Hepatitis B Virus - HBV

Diagnosis

Indications for Testing

  • New onset of jaundice, anorexia, or dark urine
  • Known exposure to hepatitis
  • Suspicion of chronic hepatitis (elevated liver enzymes)
  • Initial screening for acute hepatitis indicates HBV infection

Laboratory Testing

  • Testing and treatment recommendations (CDC, 2008)
  • Differentiation between acute and chronic hepatitis
    • Acute suspected HBV – screen for HBV core antibody (anti-HBc) IgM, hepatitis A (HAV) IgM, hepatitis C (HCV) antibody, and HBV surface antigen (HBsAg)
      • Confirmed if anti-HBc IgM and HBsAg positive
    • Chronic HBV – HBsAg positive for >6 months
      • Active chronic disease
        • Hepatitis Be antigen (HBeAg) positive, anti-HBe negative, high HBV DNA; or HBeAg negative, anti-HBe positive, and high HBV DNA
      • Inactive chronic disease
      • HBeAg negative, anti-HBe positive, and undetectable or low HBV DNA
    • If either the surface antigen or DNA test is positive – patient is contagious
  • All patients with chronic HBV should be tested for HCV
  • Acute deterioration in patient with known HBV – test for coinfection/superinfection with hepatitis D (HDV)
  • Liver biopsy (EASL, 2009; AASLD, 2009)
    • Patients should have evidence of active disease – elevated transaminases and DNA >2000 IU/mL
    • In active disease – results of biopsy may guide therapy
    • Useful in patients where advanced fibrosis not suggested by noninvasive testing

Histology

  • Immunohistochemistry for biopsy material – consider HbsAg or HBcAg

Differential Diagnosis

Screening

Screening recommendations for HBV (CDC, 2008; AASLD, 2009)

Population

Screening 
recommendation

Persons born in regions of high and intermediate HBV prevalence (>2%) (eg, Africa, Asian-Pacific)

CDC 2008

Injection-drug abusers

CDC 2008

Men who have sex with men

CDC 2008

Hemodialysis

CDC 2001

All pregnant women

CDC 2005

Infants born to HBsAg-positive mothers

CDC 2005, 2007, 2008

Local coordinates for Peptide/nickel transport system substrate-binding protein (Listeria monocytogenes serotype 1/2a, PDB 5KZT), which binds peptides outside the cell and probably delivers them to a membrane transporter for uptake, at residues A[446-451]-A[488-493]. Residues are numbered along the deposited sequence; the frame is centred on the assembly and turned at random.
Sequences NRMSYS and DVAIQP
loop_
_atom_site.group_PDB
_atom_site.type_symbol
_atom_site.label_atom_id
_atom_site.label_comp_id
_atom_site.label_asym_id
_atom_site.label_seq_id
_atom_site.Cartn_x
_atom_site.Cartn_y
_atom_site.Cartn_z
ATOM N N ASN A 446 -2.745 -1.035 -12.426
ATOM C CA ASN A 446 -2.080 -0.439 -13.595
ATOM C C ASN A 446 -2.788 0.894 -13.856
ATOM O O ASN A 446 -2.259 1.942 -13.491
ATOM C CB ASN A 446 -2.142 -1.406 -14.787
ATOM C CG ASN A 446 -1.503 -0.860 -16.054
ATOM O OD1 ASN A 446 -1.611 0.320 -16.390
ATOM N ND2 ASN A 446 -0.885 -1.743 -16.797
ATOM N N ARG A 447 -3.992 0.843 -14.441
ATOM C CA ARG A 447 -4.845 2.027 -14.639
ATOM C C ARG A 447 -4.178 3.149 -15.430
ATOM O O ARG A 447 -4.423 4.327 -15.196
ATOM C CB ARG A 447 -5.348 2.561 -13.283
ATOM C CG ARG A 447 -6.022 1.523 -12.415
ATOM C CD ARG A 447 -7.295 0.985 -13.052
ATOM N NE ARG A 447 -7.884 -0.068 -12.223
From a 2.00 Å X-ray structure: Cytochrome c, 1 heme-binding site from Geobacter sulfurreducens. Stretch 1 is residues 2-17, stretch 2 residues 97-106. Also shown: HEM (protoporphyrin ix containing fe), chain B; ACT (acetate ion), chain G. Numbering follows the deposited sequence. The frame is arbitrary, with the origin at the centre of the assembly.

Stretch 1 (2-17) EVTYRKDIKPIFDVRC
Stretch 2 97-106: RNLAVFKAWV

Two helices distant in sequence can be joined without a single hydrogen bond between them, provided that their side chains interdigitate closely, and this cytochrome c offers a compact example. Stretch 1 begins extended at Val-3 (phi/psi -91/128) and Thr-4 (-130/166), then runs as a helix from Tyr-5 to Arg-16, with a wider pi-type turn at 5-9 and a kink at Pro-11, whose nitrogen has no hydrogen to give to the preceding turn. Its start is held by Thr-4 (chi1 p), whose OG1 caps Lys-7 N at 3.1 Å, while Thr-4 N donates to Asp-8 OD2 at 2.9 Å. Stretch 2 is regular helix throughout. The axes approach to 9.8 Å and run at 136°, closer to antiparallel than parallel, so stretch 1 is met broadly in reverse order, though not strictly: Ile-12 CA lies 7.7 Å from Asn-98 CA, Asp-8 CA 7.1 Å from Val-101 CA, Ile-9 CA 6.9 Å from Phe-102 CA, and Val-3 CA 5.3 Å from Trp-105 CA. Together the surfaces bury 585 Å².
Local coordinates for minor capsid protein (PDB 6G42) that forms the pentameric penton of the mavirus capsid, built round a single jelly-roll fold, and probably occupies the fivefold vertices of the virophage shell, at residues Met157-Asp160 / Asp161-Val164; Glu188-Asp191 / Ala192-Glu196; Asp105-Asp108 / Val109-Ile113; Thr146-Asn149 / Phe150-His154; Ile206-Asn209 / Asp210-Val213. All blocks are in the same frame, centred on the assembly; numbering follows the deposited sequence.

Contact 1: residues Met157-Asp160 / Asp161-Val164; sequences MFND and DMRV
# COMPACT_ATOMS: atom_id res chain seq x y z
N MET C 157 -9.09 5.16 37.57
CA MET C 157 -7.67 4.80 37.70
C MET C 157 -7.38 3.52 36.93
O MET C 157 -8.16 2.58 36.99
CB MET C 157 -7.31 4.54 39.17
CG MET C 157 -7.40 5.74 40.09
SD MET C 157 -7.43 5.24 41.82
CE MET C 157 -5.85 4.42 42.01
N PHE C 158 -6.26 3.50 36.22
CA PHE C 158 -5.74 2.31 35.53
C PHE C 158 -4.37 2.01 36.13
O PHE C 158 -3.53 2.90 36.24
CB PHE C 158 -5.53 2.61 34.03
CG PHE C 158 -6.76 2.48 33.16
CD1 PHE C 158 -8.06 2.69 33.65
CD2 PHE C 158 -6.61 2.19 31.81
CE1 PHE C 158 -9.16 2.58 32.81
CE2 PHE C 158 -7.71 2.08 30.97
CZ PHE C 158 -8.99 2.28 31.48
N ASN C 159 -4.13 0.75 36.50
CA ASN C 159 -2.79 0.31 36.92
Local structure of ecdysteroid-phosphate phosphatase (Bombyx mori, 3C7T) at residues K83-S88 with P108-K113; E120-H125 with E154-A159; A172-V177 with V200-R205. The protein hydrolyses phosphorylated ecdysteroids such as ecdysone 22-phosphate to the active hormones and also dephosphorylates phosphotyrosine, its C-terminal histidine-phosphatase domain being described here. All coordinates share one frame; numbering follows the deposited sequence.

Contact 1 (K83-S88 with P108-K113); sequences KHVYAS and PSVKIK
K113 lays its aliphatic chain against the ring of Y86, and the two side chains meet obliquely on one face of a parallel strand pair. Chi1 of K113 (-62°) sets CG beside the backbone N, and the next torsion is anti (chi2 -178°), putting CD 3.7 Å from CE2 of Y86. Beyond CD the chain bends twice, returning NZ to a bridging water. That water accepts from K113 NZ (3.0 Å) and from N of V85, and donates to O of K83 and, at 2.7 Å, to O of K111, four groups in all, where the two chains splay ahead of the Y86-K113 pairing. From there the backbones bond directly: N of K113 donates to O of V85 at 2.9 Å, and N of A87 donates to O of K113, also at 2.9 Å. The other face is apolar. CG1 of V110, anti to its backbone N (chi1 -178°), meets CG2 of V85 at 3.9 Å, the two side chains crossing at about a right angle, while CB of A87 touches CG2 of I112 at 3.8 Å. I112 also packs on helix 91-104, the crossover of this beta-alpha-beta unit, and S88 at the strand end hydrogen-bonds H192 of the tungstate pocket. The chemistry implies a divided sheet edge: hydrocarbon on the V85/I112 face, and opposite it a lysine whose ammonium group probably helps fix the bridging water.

Donors of blood, plasma, organs, tissue, and semen

Code of Federal Regulations (FDA)

US-born persons not vaccinated as infants whose parents were born in region of high HBV prevalence (>8%)

CDC 2008

Persons with elevated ALT/AST of unknown etiology

CDC 2008

HIV-positive persons

CDC 2004

Household, needle-sharing or sex contacts of persons known to be HBsAg positive

CDC 2005

Persons who are sources for exposures (needle-stick, sexual assault)

CDC 2004

Persons needing immunosuppressive therapy (transplant, rheumatology, and gastroenterology)

CDC 2008

Monitoring

  • Monitor chronic disease every 6 months
    • HBsAg, HBeAg, anti-HBe, anti-HBs, HBV DNA, transaminases
      • May need more frequent monitoring for those in immune-active phase
      • Less frequent monitoring for those in inactive phase

Clinical Background

Hepatitis B (HBV) is a blood-borne virus and one of the most common infectious diseases in the world.

Epidemiology

  • Incidence
    • ~30% of world population has been exposed (Trepo, 2014)
      • 350 million – chronically infected
    • Endemic in Asia, sub-Saharan Africa, Pacific Islands, and parts of Latin America
    • U.S. cases have dropped 80% with vaccination
      • Prevalence of chronic disease <2%
  • Transmission
    • Parenteral – common infection route in low-prevalence regions
    • Sexual – common infection route in low-prevalence regions
    • Vertical perinatal – main infection route in endemic regions
    • Horizontal – from chronically infected person in a household
  • Ethnicity – more common in Alaskan native and Pacific Islander populations

Organism

  • DNA virus of Hepadnaviridae family
  • At least 10 HBV subgroups (A-J) based on genetic differences
    • Genotypes tend to be geographically based
    • Genotype A most common in North America, Northern Europe
    • Genotype may be associated with disease progression and response to treatment
    • Each subgroup may have subtypes (eg, A1, A2, A3)
  • Infection not directly cytotoxic to hepatocytes
    • Severity of injury is modulated by host immune responses
  • High titers of HBV are present in blood; moderate titers are present in vaginal secretions, semen, and saliva

Risk Factors

  • Parenteral drug abuse
  • Multiple sex partners (>1 partner during the preceding 6 months)
  • HBV-positive partner
  • Infants of HBV-infected mothers
  • HIV infection
  • Alaskan native and Pacific Islander children
  • Men who have sex with men (MSM)
  • Children residing in households of first-generation immigrants from countries where HBV infection is endemic